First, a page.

Maha Ibrahim, general partner at global VC firm Canaan Partners, expects on-demand startups to add more premium, white-glove services in the near future. As an example, she points to onefinestay, an Airbnb for upscale homes that vets listings and offers concierge services. Another example from Canaan’s portfolio: the RealReal, a luxury-brand consignment platform that vets all goods listed on the site, provides high-end photos of them and ships them to buyers.
“It’s a way of capturing more money from that premium user,” says Ibrahim, who expects the trend to proliferate throughout the travel, fashion, and food-delivery sectors.
Consumer health care
Technology companies that make medical treatment more efficient for patients are another good bet. Shasta Ventures has invested in Doctor On Demand, which lets users consult board-certified physicians, psychologists and lactation consultants over video call.
Also hot right now: wellness platforms that doctors, insurers and employers can offer their patients and employees to help them stay healthy or recover from a medical setback.
Sharon Vosmek, CEO of Astia, a San Francisco-based nonprofit dedicated to identifying and promoting women as high-growth entrepreneurs, sees innovations in traditionally underfunded areas, like women’s health and reproductive health, as a growing market. Astia Angels, a global network of angel investors, backs select Astia companies.
“We plan to double down on those companies that actually understand that the female health-care market is a large and expanding market,” Vosmek says. A few examples from the Astia Angels portfolio: nVision Medical, a medical device startup tackling female infertility, and Naya Health, which makes a smart breast pump for nursing mothers.
Services for the underserved
It’s become smart business to develop education, employment and lending workarounds. “People are looking for alternative ways to get the type of education they need in order to get the kind of jobs they want,” says William Crowder of the Comcast Ventures Catalyst Fund, the telecom giant’s $20 million New York-based venture fund for early-stage tech startups led by minority entrepreneurs. As an example, Crowder points to Catalyst Fund portfolio company Quad Learning, which works with community colleges to offer affordable education for students earning a bachelor’s degree.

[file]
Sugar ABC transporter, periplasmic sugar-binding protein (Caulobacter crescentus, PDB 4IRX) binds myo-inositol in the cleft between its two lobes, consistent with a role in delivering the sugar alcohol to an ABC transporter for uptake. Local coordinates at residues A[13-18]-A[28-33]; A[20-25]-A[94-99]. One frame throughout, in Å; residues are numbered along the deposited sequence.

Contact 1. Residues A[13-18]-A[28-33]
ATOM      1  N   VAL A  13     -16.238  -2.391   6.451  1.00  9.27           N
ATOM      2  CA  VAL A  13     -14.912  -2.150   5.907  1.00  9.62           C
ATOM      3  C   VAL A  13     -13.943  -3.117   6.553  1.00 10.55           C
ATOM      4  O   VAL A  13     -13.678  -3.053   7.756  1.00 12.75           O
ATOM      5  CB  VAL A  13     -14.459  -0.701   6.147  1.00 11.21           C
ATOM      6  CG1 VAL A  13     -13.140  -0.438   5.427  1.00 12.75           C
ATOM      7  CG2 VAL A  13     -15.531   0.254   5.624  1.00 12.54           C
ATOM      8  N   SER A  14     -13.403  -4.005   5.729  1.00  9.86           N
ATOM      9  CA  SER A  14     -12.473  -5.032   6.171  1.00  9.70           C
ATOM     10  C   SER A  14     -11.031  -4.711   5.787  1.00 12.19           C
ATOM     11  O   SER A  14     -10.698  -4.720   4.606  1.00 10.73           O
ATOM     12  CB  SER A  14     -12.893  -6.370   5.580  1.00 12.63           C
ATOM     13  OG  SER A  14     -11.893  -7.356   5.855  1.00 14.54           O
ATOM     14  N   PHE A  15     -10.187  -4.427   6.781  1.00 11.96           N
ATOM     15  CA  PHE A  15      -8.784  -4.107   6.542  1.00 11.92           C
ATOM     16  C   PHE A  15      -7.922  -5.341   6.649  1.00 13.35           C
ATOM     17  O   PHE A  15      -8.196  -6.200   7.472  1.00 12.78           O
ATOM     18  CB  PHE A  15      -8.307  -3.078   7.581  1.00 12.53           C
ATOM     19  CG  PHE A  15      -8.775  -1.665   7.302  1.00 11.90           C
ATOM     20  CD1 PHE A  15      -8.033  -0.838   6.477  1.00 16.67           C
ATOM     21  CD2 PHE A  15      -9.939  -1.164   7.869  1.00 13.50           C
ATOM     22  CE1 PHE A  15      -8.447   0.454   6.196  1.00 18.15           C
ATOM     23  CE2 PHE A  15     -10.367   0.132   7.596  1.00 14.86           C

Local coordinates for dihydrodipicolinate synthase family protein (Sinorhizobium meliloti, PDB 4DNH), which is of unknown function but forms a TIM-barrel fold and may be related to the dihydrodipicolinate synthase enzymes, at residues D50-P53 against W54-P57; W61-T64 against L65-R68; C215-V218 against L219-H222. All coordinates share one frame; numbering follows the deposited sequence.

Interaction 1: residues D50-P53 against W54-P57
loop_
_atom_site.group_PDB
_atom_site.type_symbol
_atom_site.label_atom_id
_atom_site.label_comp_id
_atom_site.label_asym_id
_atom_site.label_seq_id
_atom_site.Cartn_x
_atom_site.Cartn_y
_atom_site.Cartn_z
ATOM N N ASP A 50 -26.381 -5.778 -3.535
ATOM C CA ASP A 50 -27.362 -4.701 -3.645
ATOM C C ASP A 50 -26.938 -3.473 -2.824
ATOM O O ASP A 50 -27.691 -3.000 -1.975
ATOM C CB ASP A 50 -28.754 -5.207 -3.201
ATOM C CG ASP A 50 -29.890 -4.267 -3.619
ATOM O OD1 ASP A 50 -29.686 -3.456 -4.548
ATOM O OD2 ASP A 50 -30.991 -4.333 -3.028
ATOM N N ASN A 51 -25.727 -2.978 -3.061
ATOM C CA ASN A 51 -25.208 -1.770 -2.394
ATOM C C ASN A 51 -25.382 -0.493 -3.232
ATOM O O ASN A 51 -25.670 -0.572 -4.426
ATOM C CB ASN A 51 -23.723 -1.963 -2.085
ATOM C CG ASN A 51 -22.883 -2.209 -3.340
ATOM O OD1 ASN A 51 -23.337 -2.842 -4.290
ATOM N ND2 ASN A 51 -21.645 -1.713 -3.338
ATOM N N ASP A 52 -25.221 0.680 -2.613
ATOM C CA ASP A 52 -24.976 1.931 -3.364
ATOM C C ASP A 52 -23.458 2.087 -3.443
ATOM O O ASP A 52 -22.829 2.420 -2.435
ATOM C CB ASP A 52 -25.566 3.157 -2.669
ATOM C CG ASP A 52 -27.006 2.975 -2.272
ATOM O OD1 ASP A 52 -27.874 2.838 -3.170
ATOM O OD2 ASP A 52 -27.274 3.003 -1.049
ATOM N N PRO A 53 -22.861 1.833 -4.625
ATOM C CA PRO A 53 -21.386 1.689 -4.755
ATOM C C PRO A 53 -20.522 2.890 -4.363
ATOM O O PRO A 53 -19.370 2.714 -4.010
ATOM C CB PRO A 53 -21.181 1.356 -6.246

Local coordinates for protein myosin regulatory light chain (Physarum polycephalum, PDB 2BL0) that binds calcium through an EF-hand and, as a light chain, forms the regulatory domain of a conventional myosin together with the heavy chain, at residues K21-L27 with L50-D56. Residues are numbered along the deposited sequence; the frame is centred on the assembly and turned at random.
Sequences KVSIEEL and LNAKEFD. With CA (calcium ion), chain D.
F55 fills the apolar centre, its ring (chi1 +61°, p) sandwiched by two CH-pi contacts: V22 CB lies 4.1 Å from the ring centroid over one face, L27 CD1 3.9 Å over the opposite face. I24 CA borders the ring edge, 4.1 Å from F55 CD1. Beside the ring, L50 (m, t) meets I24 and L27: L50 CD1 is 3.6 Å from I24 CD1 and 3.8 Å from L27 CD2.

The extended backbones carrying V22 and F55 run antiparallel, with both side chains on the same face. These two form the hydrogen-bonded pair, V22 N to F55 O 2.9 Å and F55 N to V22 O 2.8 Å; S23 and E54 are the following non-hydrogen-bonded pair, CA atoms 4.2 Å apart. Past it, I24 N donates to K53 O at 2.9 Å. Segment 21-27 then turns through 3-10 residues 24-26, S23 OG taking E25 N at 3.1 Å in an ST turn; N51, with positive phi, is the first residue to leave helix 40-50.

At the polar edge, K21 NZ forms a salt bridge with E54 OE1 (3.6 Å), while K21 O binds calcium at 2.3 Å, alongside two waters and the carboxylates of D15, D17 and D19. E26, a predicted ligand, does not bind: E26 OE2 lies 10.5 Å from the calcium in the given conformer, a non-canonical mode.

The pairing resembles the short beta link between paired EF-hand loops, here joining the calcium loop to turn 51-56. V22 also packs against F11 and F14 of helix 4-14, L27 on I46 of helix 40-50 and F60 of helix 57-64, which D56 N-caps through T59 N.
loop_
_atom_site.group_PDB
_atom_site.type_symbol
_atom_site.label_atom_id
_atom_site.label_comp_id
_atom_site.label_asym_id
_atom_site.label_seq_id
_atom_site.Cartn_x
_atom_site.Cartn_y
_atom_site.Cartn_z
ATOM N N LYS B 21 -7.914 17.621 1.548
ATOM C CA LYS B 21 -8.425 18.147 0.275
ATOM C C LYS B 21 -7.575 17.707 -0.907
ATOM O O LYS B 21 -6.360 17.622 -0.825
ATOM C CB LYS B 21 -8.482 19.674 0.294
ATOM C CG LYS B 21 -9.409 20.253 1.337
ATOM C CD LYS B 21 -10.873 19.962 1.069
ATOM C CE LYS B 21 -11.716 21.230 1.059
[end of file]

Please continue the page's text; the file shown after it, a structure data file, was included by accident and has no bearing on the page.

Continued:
Dan Levitan, co-founder and general partner of Maveron, a consumer-only VC firm based in Seattle and San Francisco, shares these sentiments. “We think that the whole jobs market and ‘How do you get liberal arts people jobs?’ is a very big idea,” he says. Besides investing in educational startups Koru and General Assembly, Maveron has championed Earnest, an online lender that offers low-interest personal loans and student loan refinancing to fiscally responsible borrowers.
Robotics and drones
Robotic toys and vacuum cleaners may be all the rage, but Shasta Ventures is more enthused about robots for enterprise. “You can build really functional products that make companies much more efficient,” Flynn says. Fetch Robotics, one of Shasta’s portfolio companies, has a suite of robots for warehouses that enables businesses to pack and ship products in a more streamlined way.
Then there are drones. Although they’ve been touted as a solution for delivering items from ecommerce companies, regulatory concerns persist. Other applications are likely to gain ground first. “I think we’ll see a first wave of drone companies targeting image applications, whether that’s taking pictures of houses or surveying land,” says Artiman’s Wilcove. His fund has looked at a couple dozen drone startup deals in the past year. Other possible uses: monitoring bridges, cell towers and dangerous locations.